15th Tuesday in Ordinary Time
The question that tugs at each one of us after we have passed through a particularly difficult time and have emerged alive from it is the what if question? What if that had gone wrong, where would I have been today? Reading the story of Moses, we forget the – what if questions. We breeze through the happy ending as if we could predict it, as if it is obvious that there would be a happy ending.
But is that so obvious. Usually in pagan myth, the hero is born and his birth is attended by angels assuring protection. But nothing of this sort is the case with Moses. What if the basket had overturned in the river? Or hit a log? Or the famous crocodiles of the Nile found the little baby boy a tasty pre-dinner snack? What if? Unlike pagan mythology, there are no spectacular divine interventions, heavenly bells and whistles to assure us that nothing will happen to him? In the end his life depends not on angels but on three women who do what is right. But it could just as easily, humanly speaking, gone terribly wrong. There was no guarantee at all. We have the advantage of knowing how the story ended but his mother has no idea, nor his sister. And in the middle of all this uncertainty God’s mercy was protecting him. God had a plan for Moses and He would make sure this plan came about. But you could not tell it in advance. You had to suffer the feeling of risk and danger.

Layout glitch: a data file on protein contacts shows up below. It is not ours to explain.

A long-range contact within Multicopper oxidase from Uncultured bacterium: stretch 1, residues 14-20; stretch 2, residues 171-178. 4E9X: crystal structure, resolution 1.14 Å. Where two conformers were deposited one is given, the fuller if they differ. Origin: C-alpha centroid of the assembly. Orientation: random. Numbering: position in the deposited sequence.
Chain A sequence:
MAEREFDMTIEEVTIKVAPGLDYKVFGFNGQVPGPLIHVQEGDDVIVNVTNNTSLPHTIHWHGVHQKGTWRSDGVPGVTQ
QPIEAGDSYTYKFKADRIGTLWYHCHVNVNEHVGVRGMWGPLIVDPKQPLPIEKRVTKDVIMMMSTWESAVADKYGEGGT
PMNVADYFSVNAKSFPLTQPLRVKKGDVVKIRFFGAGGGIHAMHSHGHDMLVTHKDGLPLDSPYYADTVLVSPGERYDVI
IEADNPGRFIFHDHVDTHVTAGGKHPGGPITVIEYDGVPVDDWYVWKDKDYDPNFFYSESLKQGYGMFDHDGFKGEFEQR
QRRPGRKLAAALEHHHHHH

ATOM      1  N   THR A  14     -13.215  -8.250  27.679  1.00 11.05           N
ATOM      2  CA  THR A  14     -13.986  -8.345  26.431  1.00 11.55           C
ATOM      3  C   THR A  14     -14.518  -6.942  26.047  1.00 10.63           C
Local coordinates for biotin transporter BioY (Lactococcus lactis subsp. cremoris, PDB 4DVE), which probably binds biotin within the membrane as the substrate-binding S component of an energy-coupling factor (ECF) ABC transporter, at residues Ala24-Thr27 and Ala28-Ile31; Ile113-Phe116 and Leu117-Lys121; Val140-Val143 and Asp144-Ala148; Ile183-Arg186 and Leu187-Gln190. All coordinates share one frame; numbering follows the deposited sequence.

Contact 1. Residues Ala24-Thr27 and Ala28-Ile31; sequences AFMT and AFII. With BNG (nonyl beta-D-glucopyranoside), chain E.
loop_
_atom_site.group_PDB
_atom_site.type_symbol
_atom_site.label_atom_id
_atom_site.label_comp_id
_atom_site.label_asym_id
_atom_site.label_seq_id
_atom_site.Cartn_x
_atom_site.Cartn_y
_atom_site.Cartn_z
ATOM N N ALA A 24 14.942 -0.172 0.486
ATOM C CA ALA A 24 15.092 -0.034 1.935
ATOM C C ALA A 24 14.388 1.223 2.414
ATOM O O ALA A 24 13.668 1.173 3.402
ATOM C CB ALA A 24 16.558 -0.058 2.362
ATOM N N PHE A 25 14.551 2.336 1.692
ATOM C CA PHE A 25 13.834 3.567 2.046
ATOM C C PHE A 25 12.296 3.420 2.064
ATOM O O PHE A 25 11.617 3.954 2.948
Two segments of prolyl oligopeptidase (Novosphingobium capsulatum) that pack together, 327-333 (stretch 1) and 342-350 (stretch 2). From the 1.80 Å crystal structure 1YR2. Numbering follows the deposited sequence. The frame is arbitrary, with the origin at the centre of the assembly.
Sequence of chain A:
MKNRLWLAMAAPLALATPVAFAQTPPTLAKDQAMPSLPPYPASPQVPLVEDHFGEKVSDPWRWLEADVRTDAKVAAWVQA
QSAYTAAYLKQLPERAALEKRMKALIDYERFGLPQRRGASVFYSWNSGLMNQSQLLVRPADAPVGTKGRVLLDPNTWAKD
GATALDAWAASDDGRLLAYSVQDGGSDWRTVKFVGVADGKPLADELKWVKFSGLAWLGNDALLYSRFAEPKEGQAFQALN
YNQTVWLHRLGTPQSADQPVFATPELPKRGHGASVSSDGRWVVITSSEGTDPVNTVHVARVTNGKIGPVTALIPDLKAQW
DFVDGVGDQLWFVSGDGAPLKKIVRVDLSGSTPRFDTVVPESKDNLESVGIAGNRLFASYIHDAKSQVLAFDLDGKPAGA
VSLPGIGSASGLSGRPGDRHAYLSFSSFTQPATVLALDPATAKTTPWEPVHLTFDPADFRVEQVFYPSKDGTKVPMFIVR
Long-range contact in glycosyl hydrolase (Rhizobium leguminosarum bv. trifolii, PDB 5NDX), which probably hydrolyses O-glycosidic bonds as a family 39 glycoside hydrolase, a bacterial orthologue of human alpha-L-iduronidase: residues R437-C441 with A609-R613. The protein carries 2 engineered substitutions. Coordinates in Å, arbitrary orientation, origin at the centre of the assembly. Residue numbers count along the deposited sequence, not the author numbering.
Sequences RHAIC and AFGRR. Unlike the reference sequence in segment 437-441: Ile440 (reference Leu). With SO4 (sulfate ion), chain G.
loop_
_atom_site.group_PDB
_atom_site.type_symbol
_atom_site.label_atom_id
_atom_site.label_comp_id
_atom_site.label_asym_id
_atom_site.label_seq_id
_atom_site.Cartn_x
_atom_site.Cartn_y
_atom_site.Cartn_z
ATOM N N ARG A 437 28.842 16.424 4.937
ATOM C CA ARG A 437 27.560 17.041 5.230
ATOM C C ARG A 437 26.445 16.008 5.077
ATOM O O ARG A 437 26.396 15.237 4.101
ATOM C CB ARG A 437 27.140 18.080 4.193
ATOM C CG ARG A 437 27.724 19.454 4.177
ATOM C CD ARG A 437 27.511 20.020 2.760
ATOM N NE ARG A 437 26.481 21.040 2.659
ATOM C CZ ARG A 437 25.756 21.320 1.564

I think for us, this is an important teaching. Just because I am faithful. I pray. I do good things does not mean I can twist God’s arm and guarantee that bad things will not happen to me, that the roof will not suddenly cave in on me, that I will be safe, always have plenty of security. There is no assurance that this might happen. There is no connection of cause and effect between being a good and being rewarded. The only assurance I have is that God has a plan for me and no matter what, no matter how bad the circumstances, His plan for me will not be frustrated. This is the only guarantee I can have.